Kevin Cheng  


April 26th, 2004 by Kevin Cheng :: see related comic

As Tom and I head into CHI 2004, job hunting is on a lot of people’s minds. Résumés, interviews, brainteasers and of course, portfolios have become a regular topic of conversation. The topic is especially close to home for me as I find myself in the “soon to graduate” camp for the second time - certainly a strange feeling after being in the interviewer seat for a year or two.The one area that people talk about most when referring to HCI/Interaction Design job searching is the portfolio. Some contend that they are useless because they do not display interaction elements. Others contend that they are useless because they are easy to fake, and that those with the ability to take credit for others work in a portfolio can do so verbally as well so asking them doesn’t help. Still others worry that portfolios cannot really contain any work from previous clients. I have even heard a statement that any company who requests a portfolio is not a company worth working for.

All of these statements are extreme stances – exaggerations on the typical case. A portfolio does not show interactivity but there are ways around this. We use static images to convey interactivity all the time. That’s what low fidelity prototyping and rapid iterations is all about. Storyboards illustrate interactivity, as do wireframes. Even pieces of paper can illustrate interactivity when presented with the correct context. How well you can present the interactivity is an element of your portfolio itself.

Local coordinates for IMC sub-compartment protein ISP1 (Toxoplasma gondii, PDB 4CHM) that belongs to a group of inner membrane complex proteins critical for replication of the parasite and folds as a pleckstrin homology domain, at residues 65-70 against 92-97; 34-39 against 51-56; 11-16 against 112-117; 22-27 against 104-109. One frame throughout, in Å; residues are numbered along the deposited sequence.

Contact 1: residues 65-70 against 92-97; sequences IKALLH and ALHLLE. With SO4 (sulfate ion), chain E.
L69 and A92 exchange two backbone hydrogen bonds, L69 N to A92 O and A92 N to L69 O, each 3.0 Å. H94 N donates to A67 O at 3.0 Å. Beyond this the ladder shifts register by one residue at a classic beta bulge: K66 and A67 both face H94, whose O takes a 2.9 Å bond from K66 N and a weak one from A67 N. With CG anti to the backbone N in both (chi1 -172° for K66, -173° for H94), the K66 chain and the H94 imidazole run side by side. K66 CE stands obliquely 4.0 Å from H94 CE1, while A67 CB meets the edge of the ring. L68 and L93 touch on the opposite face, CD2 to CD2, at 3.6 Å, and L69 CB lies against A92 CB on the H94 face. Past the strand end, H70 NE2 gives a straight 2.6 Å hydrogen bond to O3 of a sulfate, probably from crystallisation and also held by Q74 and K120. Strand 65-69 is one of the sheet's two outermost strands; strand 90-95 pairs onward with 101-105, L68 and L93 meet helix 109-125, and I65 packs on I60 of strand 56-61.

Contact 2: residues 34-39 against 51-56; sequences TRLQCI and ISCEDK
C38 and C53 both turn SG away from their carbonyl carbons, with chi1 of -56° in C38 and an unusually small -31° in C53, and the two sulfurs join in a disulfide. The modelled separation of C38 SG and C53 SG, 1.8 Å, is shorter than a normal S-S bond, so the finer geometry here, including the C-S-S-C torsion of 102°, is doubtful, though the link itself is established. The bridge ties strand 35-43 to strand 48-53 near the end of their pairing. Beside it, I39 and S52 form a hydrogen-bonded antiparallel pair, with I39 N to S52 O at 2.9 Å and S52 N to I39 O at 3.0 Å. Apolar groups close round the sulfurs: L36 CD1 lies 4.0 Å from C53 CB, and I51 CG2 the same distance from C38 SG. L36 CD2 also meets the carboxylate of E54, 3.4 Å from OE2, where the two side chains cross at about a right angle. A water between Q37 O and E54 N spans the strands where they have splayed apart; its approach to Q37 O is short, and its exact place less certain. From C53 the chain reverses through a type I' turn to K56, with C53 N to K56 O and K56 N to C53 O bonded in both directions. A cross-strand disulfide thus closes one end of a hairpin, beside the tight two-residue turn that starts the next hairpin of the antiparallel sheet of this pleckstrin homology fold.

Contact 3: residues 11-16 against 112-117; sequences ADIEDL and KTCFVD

As for lying on your portfolio, most people can be caught out with a few carefully selected questions about your responsibilities. If I claim to have designed a product, and could convincingly talk through the entire design process, including the problems I encountered and the tradeoffs which had to be made, I probably don’t need to lie. Also consider that the candidate can lie about anything at all, not just portfolios so the claim that portfolios are particularly bad because they can be falsified doesn’t really hold. While I’ve never embarked on the practice, I have heard rumour from my cousin’s flat mate’s father that some embellish in their résumés and applications. Not that I’ve ever seen this sort of behaviour myself (cough cough).

Regarding the problem of what aspects you can show, that’s much trickier. Not being a lawyer, I have no real authority on this side of the discussion. Of course that implies I have authority on other subjects I write about, which is debatable in itself. My policy is generally to err on the safe side and only show enough to get an idea of the look and feel but not the specifics. While this doesn’t sell the solutions I design as well as I’d like, it’s better than accidentally giving away any corporate secrets. If the potential employer would like to know more, I always have more detailed screens I can show with appropriate non-disclosures. Of course, the best solution if you have the flexibility to do so is to ask your clients for permission but not all of us run our own consultancies or set our own policies.

Obviously, the portfolio is not the be all and end all to representing what a candidate is capable of. I think design tests, on-site problem solving, interviews, lunches and even the right kind of brainteasers all contribute to finding the right candidates. Prior to seeing a candidate, the portfolio is the only face you can really give a potential employer so I think it’s definitely a valuable tool in the interviewing toolkit.

Given my own need to develop and pitch my portfolio in the near future, I hope I’m right.

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OK/Cancel is a comic strip collaboration co-written and co-illustrated by Kevin Cheng and Tom Chi. Our subject matter focuses on interfaces, good and bad and the people behind the industry of building interfaces - usability specialists, interaction designers, human-computer interaction (HCI) experts, industrial designers, etc. (Who Links Here) ?